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zep

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Posts posted by zep

  1. For breakfast in Tofino, I recommend a little place behind the CIBC called the Alleyway Cafe. The patio furniture is made of driftwood, and check out the large laurel bush. I always pluck a leaf and inhale the aroma. The Alleyway Eggs are excellent, 2 over-easy eggs on an english muffin, with cheddar and Swiss, salsa, and some kind of white sauce. You may end up sharing a table with some hippies, but don't sweat it, man, it's all good.

    Right beside it is The Common Loaf bakery. They have some weird pizzas by the slice, if you're into stuff like yam paste instead of pizza sauce. But the best is the Peasant Loaf, a chewy crusty bread with dates and sunflower seeds, which just begs to be broken off by the chunk and eaten plain, preferably shared with friends as you stroll casually to the beach.

    The most reliable place for live dungeness crab is the Weigh West Resort, just before town, on the right. Make sure you get large ones, with no legs missing, and, if you can, squeeze the legs to make sure they're hard. If they're caught locally, especially from Long Beach, they'll have a purplish color. These are the best in my opinion. Sometimes crab is brought from Nanaimo or Mill Bay, but they tend to be dull red or brownish.

    You can also try the Crab Dock for a better deal/fresher local crab, but no guarantees. Also keep your eye out for signs on the way into town.

    Want some free oysters? Go to the 4th St Dock. See the loading ramp? Look to the right of it, between the dock and the ramp. This is where the oyster boats from the oyster farms load up the oyster truck. Many oysters fall from the nets as they hoist them into the truck. If you get there after a recent load, you should be able to wade in and collect armfulls. Slightly dodgy, but in the 3 years I lived there, I always had plenty of oysters for beach cookouts.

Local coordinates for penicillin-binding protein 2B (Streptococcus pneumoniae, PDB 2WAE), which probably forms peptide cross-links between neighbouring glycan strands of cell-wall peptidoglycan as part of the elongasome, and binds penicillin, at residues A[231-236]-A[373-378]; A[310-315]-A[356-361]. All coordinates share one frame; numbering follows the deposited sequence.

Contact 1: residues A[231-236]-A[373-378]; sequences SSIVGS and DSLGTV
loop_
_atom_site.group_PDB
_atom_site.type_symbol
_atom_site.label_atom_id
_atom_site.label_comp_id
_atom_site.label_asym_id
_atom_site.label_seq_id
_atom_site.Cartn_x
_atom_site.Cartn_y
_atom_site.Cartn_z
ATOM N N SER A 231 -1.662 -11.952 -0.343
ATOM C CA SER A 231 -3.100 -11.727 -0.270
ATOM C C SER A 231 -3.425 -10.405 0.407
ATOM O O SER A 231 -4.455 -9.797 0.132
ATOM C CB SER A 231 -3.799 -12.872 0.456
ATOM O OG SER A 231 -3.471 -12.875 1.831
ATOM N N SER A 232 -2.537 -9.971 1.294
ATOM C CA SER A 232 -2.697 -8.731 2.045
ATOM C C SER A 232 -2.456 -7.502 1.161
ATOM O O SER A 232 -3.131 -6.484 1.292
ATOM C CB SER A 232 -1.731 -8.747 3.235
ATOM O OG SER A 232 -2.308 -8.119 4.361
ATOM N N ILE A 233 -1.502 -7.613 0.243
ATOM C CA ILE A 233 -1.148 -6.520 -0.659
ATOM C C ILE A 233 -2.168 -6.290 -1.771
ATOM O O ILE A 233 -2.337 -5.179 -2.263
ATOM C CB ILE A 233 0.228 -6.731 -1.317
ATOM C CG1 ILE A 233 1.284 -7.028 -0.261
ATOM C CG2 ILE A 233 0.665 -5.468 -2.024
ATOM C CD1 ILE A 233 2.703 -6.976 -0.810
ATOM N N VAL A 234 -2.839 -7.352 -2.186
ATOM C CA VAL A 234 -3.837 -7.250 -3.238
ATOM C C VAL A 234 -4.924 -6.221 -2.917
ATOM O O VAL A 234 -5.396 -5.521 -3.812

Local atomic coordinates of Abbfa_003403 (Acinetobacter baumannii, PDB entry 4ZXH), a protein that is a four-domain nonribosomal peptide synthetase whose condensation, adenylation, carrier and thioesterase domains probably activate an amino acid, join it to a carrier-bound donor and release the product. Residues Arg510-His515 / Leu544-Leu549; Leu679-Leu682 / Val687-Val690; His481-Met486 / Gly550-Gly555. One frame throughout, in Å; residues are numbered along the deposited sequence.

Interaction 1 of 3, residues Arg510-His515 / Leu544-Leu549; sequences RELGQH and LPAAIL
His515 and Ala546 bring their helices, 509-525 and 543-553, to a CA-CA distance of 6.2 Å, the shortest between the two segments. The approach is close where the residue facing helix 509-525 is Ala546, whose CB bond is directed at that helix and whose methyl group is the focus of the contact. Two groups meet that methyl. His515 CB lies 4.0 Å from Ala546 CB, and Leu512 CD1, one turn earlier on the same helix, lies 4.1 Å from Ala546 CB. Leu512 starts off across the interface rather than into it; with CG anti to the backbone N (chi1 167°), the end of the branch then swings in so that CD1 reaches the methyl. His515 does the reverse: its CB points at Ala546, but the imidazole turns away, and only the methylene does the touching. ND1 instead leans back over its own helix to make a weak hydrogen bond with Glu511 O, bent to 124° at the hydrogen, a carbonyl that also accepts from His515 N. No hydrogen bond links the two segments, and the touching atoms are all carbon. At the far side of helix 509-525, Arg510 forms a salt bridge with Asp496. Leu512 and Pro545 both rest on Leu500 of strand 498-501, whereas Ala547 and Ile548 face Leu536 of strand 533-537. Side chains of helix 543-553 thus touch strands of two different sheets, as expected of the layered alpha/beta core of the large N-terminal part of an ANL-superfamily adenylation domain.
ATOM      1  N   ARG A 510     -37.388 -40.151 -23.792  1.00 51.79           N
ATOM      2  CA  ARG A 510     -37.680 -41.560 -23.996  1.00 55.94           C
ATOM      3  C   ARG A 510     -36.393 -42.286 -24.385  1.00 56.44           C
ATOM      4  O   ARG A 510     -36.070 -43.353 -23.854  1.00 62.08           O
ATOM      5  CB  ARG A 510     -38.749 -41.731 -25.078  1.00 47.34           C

2. Halifax Sweet Sauce

    Donairs are a huge snack staple in the Maritimes of Canada. They're similar to Gyros and Kebabs, in that they're basically spicy meat wrapped in a pita with garden veggies and sauce.

    The sauce used predominately on Canada's East coast is Sweet Sauce. The spiciness of the meat, combined with the sweetness and acidity of the sauce and the freshness of the toppings makes a very interesting taste experience.

    • 2 T garlic powder
    • 30 oz white sugar
    • 6 385 ml cans condensed milk
    • 1 c vinegar

    Mix the garlic powder well with the sugar, using a whip (wire whisk). Add the condensed milk and stir until the sugar is dissolved.

    Here's the tricky part. Violently whisk the liquid, and add the vinegar all at once. The idea is to get it completely mixed as soon as possible, then stop altogether. The vinegar curdles the milk, making it thick, but too much mixing can cause it to thin again.

    Cover and refrigerate overnight to let it set. Before use, give it a bit of a stir, but too much stirring can still thin it. If you find watery thin liquid at the bottom, it wasn't mixed thoroughly enough, and if the whole sauce is thin, it was mixed too much.

    The sauce has an increased shelf-life due to it's high sugar/acidity, but it can be frozen in batches after refrigerating overnight.

    Stuff a warm pita with spicy donair/doner/kebab/gyro meat, add chopped tomatoes, onions, lettuce, and generous dollops of Sweet Sauce.

    A taste of the Maritimes!

    Keywords: Intermediate, Sauce

    ( RG583 )

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